Chronic infections place a significant burden on healthcare systems worldwide, requiring over $20 billion in treatment annually in the United States alone. Notably, chronic infections are frequently polymicrobial and are often recalcitrant to antibiotic treatment. Despite this clinical importance, many key features of bacterial physiology in chronic infections, including the molecular mechanisms and impacts of microbe-microbe interactions, remain understudied. My research interests center around understanding bacterial physiology and behavior in situ during human infection, with a focus on elucidating the mechanistic links between co-infecting microbes and disease severity. My work leverages classic microbiological techniques in combination with -'omics' approaches (e.g. RNA-seq and Tn-seq) to ask foundational questions about how the important human pathogen, Staphylococcus aureus, causes disease and persists in human infection.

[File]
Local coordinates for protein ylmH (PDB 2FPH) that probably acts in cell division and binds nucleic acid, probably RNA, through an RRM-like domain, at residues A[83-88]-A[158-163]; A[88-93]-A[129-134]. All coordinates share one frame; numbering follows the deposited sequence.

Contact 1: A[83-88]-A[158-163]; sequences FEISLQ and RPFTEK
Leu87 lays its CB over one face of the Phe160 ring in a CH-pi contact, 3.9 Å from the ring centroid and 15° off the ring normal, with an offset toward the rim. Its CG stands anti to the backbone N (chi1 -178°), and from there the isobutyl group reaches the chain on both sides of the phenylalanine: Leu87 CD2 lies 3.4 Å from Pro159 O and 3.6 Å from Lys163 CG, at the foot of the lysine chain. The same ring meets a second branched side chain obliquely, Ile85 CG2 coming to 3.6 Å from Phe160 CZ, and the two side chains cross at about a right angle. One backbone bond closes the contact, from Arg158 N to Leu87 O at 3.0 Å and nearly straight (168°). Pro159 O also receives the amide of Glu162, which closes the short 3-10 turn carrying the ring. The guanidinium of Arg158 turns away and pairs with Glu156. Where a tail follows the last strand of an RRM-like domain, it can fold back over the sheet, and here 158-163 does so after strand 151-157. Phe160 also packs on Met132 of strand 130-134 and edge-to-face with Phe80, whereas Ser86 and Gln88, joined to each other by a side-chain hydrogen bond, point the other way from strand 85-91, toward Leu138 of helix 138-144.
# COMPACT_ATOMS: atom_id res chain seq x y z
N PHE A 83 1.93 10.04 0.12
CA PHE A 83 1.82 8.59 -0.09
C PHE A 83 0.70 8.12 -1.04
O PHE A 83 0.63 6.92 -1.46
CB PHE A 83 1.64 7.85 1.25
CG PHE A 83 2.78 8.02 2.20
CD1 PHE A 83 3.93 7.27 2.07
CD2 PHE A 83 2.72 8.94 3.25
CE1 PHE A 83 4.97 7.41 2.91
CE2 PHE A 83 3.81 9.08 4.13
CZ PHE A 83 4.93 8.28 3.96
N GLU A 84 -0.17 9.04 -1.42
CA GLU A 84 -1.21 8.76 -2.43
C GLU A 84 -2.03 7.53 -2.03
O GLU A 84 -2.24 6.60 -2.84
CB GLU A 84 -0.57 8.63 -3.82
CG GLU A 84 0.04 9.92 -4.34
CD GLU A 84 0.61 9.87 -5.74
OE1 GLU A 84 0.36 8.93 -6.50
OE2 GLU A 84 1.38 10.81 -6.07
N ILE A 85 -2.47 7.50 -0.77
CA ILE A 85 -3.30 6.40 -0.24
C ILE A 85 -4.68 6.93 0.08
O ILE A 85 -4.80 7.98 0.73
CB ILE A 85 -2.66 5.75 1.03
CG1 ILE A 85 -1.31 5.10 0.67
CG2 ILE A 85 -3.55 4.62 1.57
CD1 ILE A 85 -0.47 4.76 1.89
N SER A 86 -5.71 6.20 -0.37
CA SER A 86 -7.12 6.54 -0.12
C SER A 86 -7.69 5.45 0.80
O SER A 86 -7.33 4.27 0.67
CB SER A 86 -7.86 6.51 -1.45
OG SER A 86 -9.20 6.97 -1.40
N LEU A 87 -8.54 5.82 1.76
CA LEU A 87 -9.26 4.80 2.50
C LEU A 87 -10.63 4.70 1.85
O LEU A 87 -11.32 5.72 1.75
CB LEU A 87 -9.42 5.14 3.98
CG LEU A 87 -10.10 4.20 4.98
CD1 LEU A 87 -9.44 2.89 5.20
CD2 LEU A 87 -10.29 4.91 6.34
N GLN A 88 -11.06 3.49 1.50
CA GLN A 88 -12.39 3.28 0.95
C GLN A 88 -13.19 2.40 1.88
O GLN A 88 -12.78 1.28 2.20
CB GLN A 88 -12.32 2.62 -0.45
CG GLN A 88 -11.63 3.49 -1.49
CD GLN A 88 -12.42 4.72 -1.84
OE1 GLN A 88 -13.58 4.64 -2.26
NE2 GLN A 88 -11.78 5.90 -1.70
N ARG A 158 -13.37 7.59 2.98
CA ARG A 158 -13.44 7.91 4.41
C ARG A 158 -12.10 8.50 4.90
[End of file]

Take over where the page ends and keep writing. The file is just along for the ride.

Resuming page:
I am originally from Wauwatosa, Wisconsin, which is located just west of Milwaukee. I attended the University of Wisconsin-Madison and did undergraduate research in the laboratory of Dr. Michael Thomas. After receiving a B.S. in Biology in 2010, I moved to Iowa City, IA to attend graduate school at the University of Iowa. I completed my PhD in 2015 in the laboratory of Dr. Alexander Horswill, where I studied the role of the secreted enzyme, hyaluronidase, in Staphylococcus aureus physiology and pathogenesis. I moved to Austin in August 2015 to join the Whiteley Lab as a postdoctoral fellow, followed by Atlanta in Sept 2017. Outside of the lab, I enjoy cheering on the Wisconsin Badgers and Green Bay Packers, and exploring Atlanta with my husband, Jeremy, our daughter, Madeline, and our dog, Hops. Find me on Twitter: @CBIbberson
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